I guess Gladys Tyler came from New York – certainly her recording career stated there with the lovely gentle doo-woppish ballad I Am Confused Over You. She had a very big voice, full of gospel touches and an excellent sense of dynamics. I love the chorded organ and tenor sax pulses behind her as well.
Her Coral 45 “Hurry On Down To My House” was a fine big city beat ballad, and I have a soft spot for her version of the standard “I’m In The Mood For Love” thanks to her spirited vocal and the cooing male background singers and an organ player who certainly knew his stuff.
But her two Decca 45s were considerably better than this. The first featured a pounding R & B beater of great power in A Little Bitty Girl. Gladys wrote this one and if it refers to herself then for a small woman she could certainly belt out a song! This disc showed she was earning a living as the vocalist with Ray Scott’s Scottsmen at the time, and when they went to Memphis to record she went too.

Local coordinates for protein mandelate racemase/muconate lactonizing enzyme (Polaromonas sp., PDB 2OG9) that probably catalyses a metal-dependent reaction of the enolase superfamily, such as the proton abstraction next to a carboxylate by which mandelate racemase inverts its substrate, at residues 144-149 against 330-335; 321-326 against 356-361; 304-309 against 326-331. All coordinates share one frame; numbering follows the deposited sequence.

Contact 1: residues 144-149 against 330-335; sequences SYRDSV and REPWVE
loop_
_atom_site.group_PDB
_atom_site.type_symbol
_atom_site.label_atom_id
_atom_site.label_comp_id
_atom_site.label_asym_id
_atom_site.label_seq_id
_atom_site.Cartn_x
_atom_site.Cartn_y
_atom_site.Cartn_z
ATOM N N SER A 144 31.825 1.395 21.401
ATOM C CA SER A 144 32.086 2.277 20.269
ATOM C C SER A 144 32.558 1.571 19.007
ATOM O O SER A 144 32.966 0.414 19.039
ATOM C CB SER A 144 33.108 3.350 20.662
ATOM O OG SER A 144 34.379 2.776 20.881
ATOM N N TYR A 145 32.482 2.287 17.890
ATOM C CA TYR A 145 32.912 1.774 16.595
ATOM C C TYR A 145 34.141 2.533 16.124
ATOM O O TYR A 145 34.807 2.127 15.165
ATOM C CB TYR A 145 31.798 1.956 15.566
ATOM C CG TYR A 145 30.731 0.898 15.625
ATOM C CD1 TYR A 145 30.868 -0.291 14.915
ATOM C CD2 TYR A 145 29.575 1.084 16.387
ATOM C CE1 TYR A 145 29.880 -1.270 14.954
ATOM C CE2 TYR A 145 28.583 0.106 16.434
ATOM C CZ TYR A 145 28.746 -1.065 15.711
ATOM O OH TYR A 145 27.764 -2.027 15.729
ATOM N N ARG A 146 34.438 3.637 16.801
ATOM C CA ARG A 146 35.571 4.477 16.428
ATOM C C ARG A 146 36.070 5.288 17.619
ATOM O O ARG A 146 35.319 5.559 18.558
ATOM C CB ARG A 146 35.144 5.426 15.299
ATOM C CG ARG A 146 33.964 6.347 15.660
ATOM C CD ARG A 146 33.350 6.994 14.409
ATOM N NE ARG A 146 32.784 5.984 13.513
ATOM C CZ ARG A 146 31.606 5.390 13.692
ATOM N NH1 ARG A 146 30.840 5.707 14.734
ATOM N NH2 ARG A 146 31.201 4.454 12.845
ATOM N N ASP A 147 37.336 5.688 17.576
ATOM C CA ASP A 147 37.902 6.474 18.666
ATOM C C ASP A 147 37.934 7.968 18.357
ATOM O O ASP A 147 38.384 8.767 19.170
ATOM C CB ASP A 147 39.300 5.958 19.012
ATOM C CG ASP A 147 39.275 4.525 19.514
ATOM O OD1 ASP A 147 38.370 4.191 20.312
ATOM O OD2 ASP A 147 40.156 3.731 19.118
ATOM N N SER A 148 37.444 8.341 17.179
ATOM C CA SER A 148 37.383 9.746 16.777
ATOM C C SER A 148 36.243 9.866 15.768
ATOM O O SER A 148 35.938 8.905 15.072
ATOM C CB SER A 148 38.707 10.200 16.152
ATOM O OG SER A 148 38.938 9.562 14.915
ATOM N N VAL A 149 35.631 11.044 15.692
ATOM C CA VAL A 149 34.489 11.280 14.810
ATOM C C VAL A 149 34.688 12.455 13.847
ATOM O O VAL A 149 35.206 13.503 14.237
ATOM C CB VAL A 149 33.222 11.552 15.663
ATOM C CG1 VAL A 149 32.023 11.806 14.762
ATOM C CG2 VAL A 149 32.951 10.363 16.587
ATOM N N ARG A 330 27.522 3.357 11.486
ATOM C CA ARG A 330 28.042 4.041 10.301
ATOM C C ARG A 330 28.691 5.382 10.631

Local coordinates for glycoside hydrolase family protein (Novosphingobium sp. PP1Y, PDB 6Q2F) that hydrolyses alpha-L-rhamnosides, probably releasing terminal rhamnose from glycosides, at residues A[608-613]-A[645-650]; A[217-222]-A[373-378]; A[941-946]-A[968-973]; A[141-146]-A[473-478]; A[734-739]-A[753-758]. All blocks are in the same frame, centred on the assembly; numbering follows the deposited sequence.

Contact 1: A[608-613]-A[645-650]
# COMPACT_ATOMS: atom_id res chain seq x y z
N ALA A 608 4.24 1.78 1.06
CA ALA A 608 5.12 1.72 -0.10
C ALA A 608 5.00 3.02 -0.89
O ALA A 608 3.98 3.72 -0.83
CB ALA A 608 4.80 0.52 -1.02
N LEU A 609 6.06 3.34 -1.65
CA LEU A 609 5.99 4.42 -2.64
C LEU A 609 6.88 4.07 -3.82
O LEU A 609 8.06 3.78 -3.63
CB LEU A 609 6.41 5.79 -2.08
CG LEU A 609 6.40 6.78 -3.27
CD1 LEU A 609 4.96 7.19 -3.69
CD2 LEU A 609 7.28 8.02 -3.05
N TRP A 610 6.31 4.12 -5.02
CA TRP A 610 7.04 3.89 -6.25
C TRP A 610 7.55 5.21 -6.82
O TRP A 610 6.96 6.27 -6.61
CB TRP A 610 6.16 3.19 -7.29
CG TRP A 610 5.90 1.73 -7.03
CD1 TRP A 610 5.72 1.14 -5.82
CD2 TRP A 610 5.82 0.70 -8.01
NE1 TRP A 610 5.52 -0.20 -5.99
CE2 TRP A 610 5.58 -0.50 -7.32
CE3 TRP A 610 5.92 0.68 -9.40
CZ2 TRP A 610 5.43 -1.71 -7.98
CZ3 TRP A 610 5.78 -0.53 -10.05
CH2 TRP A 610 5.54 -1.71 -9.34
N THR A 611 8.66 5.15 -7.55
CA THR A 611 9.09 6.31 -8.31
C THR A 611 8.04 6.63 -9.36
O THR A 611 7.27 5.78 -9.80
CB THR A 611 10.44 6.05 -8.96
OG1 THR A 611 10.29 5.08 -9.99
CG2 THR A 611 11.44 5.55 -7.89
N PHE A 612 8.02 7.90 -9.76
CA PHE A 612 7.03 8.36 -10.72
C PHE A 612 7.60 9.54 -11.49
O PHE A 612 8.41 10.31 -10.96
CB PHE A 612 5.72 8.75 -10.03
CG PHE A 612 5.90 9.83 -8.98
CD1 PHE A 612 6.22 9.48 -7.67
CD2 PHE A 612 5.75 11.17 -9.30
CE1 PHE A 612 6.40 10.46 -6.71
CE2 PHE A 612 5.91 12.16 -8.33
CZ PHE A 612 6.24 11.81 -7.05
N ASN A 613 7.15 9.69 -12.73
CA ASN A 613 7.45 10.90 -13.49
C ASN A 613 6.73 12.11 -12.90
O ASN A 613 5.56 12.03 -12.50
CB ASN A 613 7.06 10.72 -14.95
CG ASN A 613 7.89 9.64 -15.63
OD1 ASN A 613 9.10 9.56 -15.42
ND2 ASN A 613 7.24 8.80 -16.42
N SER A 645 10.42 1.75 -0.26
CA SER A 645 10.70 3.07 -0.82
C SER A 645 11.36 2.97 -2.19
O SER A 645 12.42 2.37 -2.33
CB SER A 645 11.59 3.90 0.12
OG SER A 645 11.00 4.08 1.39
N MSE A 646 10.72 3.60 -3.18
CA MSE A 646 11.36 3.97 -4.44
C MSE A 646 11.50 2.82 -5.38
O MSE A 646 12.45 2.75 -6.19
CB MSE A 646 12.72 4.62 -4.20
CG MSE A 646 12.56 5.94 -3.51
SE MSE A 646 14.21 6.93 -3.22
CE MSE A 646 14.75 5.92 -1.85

Bowlegs Miller organised the resulting sessions using the Hi rhythm section. “That Mine Of Mine” is a fine Hayes/Porter ballad rather spoilt by an off putting flute, but Mr Green Mrs Green is a masterpiece. Driven by Teenie Hodges’ insistent guitar figures and prominent hornsThe Hi boys set up a great chugging groove behind Gladys as she screams out Mack Rice’s inventive lyric
"Mr Green Mrs Green
You’d better put your li’l old son on the track team"
Listen to that woman holler! Could she swing a tune! This leaves you quite breathless. Amazingly enough it’s so catchy that even the Northern dancers have noticed it. I just wish Gladys Tyler had recorded more material – she certainly deserved to be a big big star.
One man's woman / I
am confused over you ~ BROOKS 101 (1961)
Pack up / Be anything (but be mine) ~ ASCOT 2130 (1963)
Hurry on down to my house / I'm in the mood for love ~ CORAL 62389 (1964)
A little bitty girl / Only the one you love ~ DECCA 31991 (1966)
Mr Green Mrs Green / That man of mine ~ DECCA 32135 (1967)